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Lower Your Risk of Dementia...By What You Eat!


Dementia can be a scary condition that limits your ability to be independent. Fortunately, there are ways to help lower your risk of developing dementia. The food you eat may have a lot to do with your brain health as you age as indicated by numerous research studies. Keep in mind that fighting dementia with food does not mean you should just take vitamins. You need real food that contains micronutrients to help fight dementia. Here are some foods to consume to help keep dementia away.

  • Eat Lots of Beans. Beans as well as green peas are an excellent source of B-complex vitamins. B vitamins play a large role in protecting your brain against shrinkage. These vitamins also help to promote a healthy nervous system and maintain stable blood sugar levels.
  • Get Your Vitamin C. Vitamin C is a powerful antioxidants that is very important for healthy skin as well as proper blood vessel function. Other studies have even found that vitamin C can help to protect against dementia-related brain plague. Sources of vitamin C include oranges, lemons, limes, tomatoes, leafy greens, sweet peppers, broccoli, strawberries and cantaloupe.
  • Eat More Nuts. Almonds, nuts and avocado can be very beneficial to the health of your brain. They contain vitamin E, which helps to promote healthy blood vessels. Research has found that individuals with high levels of vitamin E have a reduced risk for developing Alzheimer’s disease. Vitamin E can also help to slow the progression of the disease.
  • Enjoy More Seafood. The omega-3 fatty acids -- found in salmon, mackerel, cod and herring -- can help to prevent brain shrinkage as well as a decrease in cognitive decline. Aim to eat cold-water fish once or twice per week.
  • Keep Your Brain Strong with Spinach. Spinach is full of nutrients. There are at least 15 different antioxidant compounds called flavonoids found in spinach. Flavonoids have been shown to slow the formation of dementia-related plaque in the brain -- this can lead to Alzheimer’s disease. Spinach is also rich in vitamin A and K as well as iron and folic acid.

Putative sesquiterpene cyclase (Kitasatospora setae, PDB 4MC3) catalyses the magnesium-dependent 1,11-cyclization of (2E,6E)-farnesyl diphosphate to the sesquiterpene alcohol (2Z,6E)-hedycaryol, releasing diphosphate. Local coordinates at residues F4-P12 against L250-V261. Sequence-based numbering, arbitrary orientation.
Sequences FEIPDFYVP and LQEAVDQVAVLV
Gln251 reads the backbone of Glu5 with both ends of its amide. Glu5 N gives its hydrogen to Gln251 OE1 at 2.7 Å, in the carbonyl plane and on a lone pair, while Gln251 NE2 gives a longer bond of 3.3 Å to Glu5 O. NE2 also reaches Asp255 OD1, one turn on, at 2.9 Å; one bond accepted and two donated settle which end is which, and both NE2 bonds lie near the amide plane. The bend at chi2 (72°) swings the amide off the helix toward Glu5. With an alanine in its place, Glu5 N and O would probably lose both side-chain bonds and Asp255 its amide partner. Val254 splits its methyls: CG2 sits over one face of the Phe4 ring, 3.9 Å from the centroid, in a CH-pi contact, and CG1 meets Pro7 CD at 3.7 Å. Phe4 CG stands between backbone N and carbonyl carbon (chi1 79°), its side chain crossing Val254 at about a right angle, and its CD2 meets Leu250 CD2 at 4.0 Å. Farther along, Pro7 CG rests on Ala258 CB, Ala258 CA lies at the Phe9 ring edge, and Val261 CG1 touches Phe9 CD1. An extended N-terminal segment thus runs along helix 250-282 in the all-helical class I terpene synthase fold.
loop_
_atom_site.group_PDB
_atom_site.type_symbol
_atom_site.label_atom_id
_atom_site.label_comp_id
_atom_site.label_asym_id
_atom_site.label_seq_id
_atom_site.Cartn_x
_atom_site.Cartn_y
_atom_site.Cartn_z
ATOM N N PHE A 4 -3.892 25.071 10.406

• Enjoy Your Coffee. Those morning cups of coffee that you enjoy so much can be helpful for the health of your brain. Research has found that three cups of coffee each day can help to protect against Alzheimer’s disease. Studies have found that older adults with mild cognitive impairments, who drank coffee, were much less likely to develop Alzheimer’s disease opposed to those who consume little to no caffeine.

Aside from the foods you consume, research has also found that spending moderate amounts of time in the sun can be helpful in preventing dementia. New research suggests that adults with low vitamin D levels have a higher risk of developing dementia as well as Alzheimer’s disease and other cognitive problems. By using sunscreen and spending 10-15 minutes in the sun (a few times per week), you can help to boost your vitamin D levels and fight dementia.

Dementia is dreaded and something no older adult wants to experience. Fortunately, there are steps you can take to prevent dementia and maintain your independence.

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